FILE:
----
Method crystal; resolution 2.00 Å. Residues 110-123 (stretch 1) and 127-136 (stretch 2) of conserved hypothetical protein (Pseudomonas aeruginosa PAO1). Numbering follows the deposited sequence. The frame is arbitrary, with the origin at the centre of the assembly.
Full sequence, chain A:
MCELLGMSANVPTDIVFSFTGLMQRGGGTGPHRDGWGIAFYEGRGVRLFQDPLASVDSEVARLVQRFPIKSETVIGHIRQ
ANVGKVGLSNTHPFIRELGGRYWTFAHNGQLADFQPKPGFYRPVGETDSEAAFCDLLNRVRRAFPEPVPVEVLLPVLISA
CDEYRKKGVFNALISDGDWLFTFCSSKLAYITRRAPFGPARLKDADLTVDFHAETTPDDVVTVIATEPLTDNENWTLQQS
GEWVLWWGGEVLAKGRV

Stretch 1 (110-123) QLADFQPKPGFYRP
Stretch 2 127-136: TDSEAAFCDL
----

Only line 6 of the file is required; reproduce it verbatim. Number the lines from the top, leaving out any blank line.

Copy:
GEWVLWWGGEVLAKGRV